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ASN Wikibase Occurrence # 199150
Last updated: 31 October 2019
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Date:21-AUG-2017
Time:14:50
Type:Silhouette image of generic BE23 model; specific model in this crash may look slightly different
Beechcraft C23 Sundowner
Owner/operator:Private
Registration: N6576R
C/n / msn: M-1594
Fatalities:Fatalities: 0 / Occupants: 2
Other fatalities:0
Aircraft damage: Substantial
Category:Accident
Location:near Rexburg-Madison County Airport (KRXE), Rexburg, ID -   United States of America
Phase: Take off
Nature:Private
Departure airport:Rexburg, ID (RXE)
Destination airport:Salt Lake City, UT (U42)
Investigating agency: NTSB
Narrative:
According to the pilot, during the takeoff roll, about 2,100 ft down the 4,210-ft-long runway, the airplane had accelerated to 65 knots. The airplane remained in ground effect for about 1,000 more feet but would not climb. The pilot feared the airplane would collide with obstacles beyond the end of the runway, and he aborted the takeoff.
During landing, the airplane bounced, and when it descended back to the runway, the pilot immediately applied the brakes. The airplane exited the left side of the runway before reaching the runway threshold. The airplane continued about 120 ft and then collided with a fence.
The airplane sustained substantial damage to both wings and the lower left fuselage.
The pilot reported that there were no preaccident mechanical malfunctions or failures with the airplane that would have precluded normal operation.

The METAR at the accident airport reported that, about the time of the accident, the wind was from 200 at 8 knots, and the temperature was 73F. The field elevation was 4,862 ft, and the density altitude was 6,682 ft.
According to the Pilot's Operating Handbook, under the reported weather conditions, the minimum ground roll was about 2,249 ft, and the minimum distance to clear a 50-ft obstacle was about 3,701 ft. Further, the normal distance to land would have been about 901 ft.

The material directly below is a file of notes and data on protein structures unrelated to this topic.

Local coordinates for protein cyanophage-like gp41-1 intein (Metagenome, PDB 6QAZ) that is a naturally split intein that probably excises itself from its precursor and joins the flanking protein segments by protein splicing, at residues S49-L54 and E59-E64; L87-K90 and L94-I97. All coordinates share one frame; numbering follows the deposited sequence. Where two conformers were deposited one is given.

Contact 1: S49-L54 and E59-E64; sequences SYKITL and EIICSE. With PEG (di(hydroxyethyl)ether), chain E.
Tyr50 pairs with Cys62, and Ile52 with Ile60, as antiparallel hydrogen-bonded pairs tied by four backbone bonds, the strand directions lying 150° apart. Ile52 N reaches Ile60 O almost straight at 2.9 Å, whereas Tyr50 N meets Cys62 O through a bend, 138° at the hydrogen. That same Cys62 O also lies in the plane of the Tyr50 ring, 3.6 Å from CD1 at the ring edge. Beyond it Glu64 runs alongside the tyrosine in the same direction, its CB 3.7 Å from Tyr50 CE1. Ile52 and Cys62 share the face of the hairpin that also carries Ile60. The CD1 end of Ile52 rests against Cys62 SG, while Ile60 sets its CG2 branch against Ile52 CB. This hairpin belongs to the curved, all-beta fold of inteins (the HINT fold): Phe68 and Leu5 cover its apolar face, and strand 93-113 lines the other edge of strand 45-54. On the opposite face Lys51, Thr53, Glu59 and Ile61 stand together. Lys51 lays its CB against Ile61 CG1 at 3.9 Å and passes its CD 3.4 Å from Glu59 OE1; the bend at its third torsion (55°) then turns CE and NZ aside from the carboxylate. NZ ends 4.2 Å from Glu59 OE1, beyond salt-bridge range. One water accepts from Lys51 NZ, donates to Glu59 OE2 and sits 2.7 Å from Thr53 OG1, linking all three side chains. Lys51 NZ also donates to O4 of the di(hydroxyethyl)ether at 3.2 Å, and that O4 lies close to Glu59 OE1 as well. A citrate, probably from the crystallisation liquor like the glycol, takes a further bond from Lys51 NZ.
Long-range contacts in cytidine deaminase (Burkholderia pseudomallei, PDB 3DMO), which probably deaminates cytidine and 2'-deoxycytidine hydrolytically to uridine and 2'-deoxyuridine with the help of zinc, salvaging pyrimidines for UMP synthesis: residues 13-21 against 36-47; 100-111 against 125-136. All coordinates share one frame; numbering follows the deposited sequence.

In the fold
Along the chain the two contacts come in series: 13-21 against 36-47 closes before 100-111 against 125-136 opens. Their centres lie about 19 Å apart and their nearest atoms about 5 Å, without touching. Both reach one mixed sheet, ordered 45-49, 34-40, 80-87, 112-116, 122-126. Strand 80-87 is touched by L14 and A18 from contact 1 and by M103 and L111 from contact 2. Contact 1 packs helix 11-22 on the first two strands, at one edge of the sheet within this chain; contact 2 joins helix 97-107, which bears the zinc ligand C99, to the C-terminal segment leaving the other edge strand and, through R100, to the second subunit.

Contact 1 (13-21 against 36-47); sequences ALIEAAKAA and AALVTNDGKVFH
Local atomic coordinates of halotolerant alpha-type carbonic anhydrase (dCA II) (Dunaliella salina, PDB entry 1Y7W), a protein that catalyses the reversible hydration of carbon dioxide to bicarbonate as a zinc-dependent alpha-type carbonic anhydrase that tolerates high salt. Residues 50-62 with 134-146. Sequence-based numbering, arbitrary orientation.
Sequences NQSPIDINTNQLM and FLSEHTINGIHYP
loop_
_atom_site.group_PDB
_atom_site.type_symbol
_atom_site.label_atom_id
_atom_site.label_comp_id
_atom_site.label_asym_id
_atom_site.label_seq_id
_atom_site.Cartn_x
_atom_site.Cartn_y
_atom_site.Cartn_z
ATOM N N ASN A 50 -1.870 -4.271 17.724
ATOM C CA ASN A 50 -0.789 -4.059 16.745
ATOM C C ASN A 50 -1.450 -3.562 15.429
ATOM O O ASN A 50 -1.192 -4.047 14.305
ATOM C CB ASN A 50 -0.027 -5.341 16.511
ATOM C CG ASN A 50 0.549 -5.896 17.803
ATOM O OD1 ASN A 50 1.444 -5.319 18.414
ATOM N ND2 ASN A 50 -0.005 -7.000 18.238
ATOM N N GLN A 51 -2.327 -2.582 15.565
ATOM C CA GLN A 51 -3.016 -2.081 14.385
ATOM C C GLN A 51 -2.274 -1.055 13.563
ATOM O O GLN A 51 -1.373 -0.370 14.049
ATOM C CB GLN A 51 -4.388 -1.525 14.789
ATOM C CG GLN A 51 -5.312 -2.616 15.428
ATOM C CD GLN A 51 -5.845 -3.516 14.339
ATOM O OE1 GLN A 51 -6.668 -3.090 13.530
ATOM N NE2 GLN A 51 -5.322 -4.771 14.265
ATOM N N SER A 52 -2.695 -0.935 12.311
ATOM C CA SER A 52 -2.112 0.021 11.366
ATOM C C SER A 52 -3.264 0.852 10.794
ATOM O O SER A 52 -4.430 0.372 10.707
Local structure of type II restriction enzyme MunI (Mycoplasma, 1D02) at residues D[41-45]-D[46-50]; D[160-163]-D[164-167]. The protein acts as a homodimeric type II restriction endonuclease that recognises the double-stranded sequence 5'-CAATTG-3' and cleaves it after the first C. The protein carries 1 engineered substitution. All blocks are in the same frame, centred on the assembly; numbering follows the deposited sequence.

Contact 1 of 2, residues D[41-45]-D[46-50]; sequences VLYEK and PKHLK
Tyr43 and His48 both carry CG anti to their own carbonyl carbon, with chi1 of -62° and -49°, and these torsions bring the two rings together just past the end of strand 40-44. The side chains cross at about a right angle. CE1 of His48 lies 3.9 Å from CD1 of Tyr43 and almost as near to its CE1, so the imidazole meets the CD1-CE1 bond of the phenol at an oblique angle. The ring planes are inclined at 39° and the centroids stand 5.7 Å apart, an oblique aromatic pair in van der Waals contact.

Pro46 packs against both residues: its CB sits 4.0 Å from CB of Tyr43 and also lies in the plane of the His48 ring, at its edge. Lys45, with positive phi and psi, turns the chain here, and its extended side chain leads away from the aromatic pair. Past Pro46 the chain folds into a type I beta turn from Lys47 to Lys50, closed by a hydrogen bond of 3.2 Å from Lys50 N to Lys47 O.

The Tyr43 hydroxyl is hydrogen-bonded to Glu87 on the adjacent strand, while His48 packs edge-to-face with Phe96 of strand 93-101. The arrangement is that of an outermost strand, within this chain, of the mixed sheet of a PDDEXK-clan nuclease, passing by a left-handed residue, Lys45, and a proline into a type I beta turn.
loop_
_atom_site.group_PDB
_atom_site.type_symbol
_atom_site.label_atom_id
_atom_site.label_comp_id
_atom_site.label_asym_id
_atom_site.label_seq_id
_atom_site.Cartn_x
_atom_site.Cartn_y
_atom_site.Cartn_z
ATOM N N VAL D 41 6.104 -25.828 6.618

According to FAA-H-8083-25A, The Pilot's Handbook of Aeronautical Knowledge, Chapter 10 (Aircraft Performance) pg.16:
The most critical conditions of landing performance are combinations of high gross weight, high density altitude, and unfavorable wind. These conditions produce the greatest required landing distances and critical levels of energy dissipation required of the brakes. In all cases, it is necessary to make an accurate prediction of minimum landing distance to compare with the available runway. A polished, professional landing procedure is necessary because the landing phase of flight accounts for more pilot-caused aircraft accidents than any other single phase of flight.

Probable Cause: The pilot's delayed decision to land the airplane with insufficient runway remaining after realizing the airplane wasn't climbing.

Sources:

NTSB: https://www.ntsb.gov/_layouts/ntsb.aviation/brief.aspx?ev_id=20170821X02536&key=1
FAA register: http://registry.faa.gov/aircraftinquiry/NNum_Results.aspx?NNumbertxt=6576R

Accident investigation:
cover
  
Investigating agency: NTSB
Status: Investigation completed
Duration: 8 months
Download report: Final report


Revision history:

Date/timeContributorUpdates
22-Aug-2017 14:50 Geno Added
24-Aug-2017 06:20 Anon. Updated [Total occupants, Nature, Destination airport, Damage, Narrative]
27-Aug-2017 15:56 Anon. Updated [Narrative]
01-May-2018 13:46 ASN Update Bot Updated [Time, Operator, Departure airport, Destination airport, Source, Narrative]
01-May-2018 14:11 harro Updated [Aircraft type, Source, Narrative]

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